There are a couple of people I know that post things that are wildly inappropriate, and I have let a couple of them know it. If you don't want your spouse to talk about your bad habits with their friends, Why would you think it is appropriate to tell all your Facebook friends about theirs.

    As far as your cat, I don't really care, but if you post 500 pictures of your cat, don't be surprised that I didn't know that your kid made the honor roll, because I hid you from my feed.

  • Serenity Manti, UT
    Nov. 5, 2013 8:42 a.m.

    I don't mind hearing what my friends had for breakfast, and seeing someone's cat wearing huge sunglasses is cute as far as I'm concerned. I also like to see pictures of my friends, the weddings in my family and my friends weddings or special occasions. I would never put things on F/B which I didn't want the world to know, but if there was an especially good talk at church, or a new temple is having open house, of course I will say it and share it. I love to keep in touch with my family on F/B and I can send private messages to their page if I choose to do so. I love hearing about birthdays and sending (and receiving) birthday wishes or giving sympathy to friends in need, or just keeping in touch. These conversations are not something you would be embarrassed about if overheard on a bus or even in church. I disagree with this article. True, people should be discrete in what they publish, but it is good to keep in touch by F/B. I do limit my number of friends and have privacy settings on "friends only"

  • caleb in new york Glen Cove, NY
    Nov. 5, 2013 8:05 a.m.

    somewhat lame article. If its so important to Wright to exclude much of the trivial status updates, he's free to unfriend any of his facebook friends who don't live up to his standards of substantive facebooking. I agree that people should be careful about gossip on facebook. Wright's line that "Pictures of your cat wearing a sweater and a fake mustache? Super inappropriate." is almost laughably a bad conclusion. Of course, many might not be interested to see the cat in a costume but there is nothing inappropriate about doing it as long as the cat is not being injured.

    I look at facebooking as like a party, maybe even a dance party, where people are acting a little goofy. If you're bugged by a little goofiness, then you are free not to come to the party.

  • Larry Chandler CEDAR CITY, UT
    Nov. 5, 2013 7:57 a.m.

    Facebook is frequently used for just idle chatter, the way we talk everyday. "Sorry, I'm late, the traffic was terrible and I had to pick up some milk before the store closed." Sometimes people overhear this, but so what? It's not like a formal announcement "John and Mary Smith are pleased to announce the new arrival of a bowl of oatmeal for breakfast." And people can overdo it or misuse it the way you can talk excitedly in public about something that should remain private. People don't always think or care about what they say. So why should Facebook be different? Over time people will edit themselves (or not), but why do others care? What was the point of this post, that people say dumb things? In other breaking news, WWII ended.

    Nov. 5, 2013 7:56 a.m.

    The Bill of Rights sets down the privileges of individual citizens and national governance should be for the benefit and convenience of the whole community and the communities of which it is composed. It is not. Today our world of technology is the only known source of miracles. Is it not a sign of the times? For 1000’s of years, the secretive aimless and unsystematic behaviors of past rulers and celebrities have found their ways into our universities. If some of the members of the multitudes have lost a sense of shame, do not blame them. After all, are they not practicing, what they have seen and heard from our modern rulers and celebrities and have these not been educated at our finest universities.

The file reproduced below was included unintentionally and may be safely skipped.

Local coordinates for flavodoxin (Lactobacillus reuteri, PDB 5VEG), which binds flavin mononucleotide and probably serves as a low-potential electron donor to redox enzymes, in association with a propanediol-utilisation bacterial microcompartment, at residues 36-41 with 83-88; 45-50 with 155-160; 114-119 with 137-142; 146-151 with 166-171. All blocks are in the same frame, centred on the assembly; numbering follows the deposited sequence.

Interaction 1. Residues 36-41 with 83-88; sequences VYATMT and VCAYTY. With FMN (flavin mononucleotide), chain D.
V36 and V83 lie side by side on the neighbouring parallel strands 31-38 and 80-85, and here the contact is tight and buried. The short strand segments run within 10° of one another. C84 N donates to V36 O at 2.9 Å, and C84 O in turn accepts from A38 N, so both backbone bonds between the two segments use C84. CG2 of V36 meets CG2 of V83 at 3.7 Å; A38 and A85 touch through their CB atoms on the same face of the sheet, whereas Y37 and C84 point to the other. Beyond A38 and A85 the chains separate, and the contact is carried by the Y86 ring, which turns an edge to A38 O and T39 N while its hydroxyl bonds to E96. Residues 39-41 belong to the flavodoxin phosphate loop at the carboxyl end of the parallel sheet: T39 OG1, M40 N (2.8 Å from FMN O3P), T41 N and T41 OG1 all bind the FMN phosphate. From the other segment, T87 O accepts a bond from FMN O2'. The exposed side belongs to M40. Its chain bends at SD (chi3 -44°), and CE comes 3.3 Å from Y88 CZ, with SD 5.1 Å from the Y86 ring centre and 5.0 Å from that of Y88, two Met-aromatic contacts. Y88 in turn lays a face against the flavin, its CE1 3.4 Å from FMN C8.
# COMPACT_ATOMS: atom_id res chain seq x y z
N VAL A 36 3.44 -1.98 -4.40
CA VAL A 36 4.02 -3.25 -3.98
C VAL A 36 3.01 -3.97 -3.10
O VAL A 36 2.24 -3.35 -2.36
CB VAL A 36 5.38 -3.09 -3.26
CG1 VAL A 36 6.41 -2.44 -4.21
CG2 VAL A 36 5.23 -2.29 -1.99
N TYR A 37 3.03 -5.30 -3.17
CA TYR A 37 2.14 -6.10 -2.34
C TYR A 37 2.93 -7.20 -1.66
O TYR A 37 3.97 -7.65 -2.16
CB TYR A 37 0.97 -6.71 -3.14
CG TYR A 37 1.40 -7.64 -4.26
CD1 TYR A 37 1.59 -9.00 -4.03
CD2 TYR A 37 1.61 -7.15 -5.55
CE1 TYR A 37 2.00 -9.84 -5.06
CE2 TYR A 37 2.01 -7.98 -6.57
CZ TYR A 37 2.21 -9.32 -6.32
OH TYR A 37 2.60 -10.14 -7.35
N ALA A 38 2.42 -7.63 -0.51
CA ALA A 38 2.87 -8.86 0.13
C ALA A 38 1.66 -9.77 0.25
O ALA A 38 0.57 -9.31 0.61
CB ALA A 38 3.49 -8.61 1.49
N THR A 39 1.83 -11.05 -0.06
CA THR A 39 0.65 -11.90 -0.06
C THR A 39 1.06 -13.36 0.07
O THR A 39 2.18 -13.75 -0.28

• Trigotan Kennewick, WA
    Nov. 5, 2013 7:48 a.m.

    If a tree falls in the woods, and nobody hears it, does it make a sound? If you don't like what people are saying on Facebook, you have the magical ability to not consume what they are saying. With a mouse-click or two you can filter out those people who tend to share TMI. Isn't technology amazing? So, rather than expecting the world to conform to what you want, maybe you should take it upon yourself to change your own environment. This was an extremely weak article. I agree that many people share too much on Facebook. I have probably filtered out 90% of my FB friends so I don't see what they post. The author should do the same rather than participating in the whining that he claims to so disdain.

  • bigv56 Cottonwood, CA
    Nov. 5, 2013 7:01 a.m.

    Please change your profile with a new selfie every other day too,send me dozens of reports and things I must send on to everyone else. Check in so I know where you are eating,. Spew your crazy love four your spouse , boyfriend,girlfriend or dog in embarassing ways. That way I know who to hide.


  • Third try screen name Mapleton, UT
    Nov. 5, 2013 6:50 a.m.

    I turned off Facebook a few months ago when Zuckerberg took up the amnesty for illegals cause.
    It isn't as easy as it sounds. You have to fill out a form on-line and at the end they'll inform you that the account will remain active for two weeks in case you change your mind.

    It freed up 15 minutes a day for me. I don't miss requests from friends for hay for their unicorns in their mindless game.

    I discovered that Facebook is NOT an open political forum. People are more than willing to embrace a PC position but not so willing to put their name to an underdog cause.

    I do miss the photos of my babies, but there is always e-mail.

    And knowing that Facebook survives by selling your information to the NSA and corporations, I'm glad I turned it off.

  • Farr West OGDEN, UT
    Nov. 5, 2013 6:46 a.m.

    Amen! Great job Jason.

  • The Dixie Kid Saint George, UT
    Nov. 5, 2013 6:18 a.m.

    Hopefully Facebook just goes away.

  • SilverRain Salt Lake City, UT
    Nov. 5, 2013 6:14 a.m.

    The beautiful thing about Facebook is that, rather than publicly judging and mocking what interests your friends, or what they think might interest their friends, you can click the little "do not show" button.

    When people write these Facebook post moral superiority diatribes, they probably don't realize that THEIR friends may not care about the new deck just built and would rather hear about the amazing soup just ordered.

  • george of the jungle goshen, UT
    Nov. 5, 2013 5:31 a.m.

    A code of conduct.
    !. watch what you say.
    2. Don't take what any one said to heart or personally.
    3. Never assume anything.
    4. Always do your best.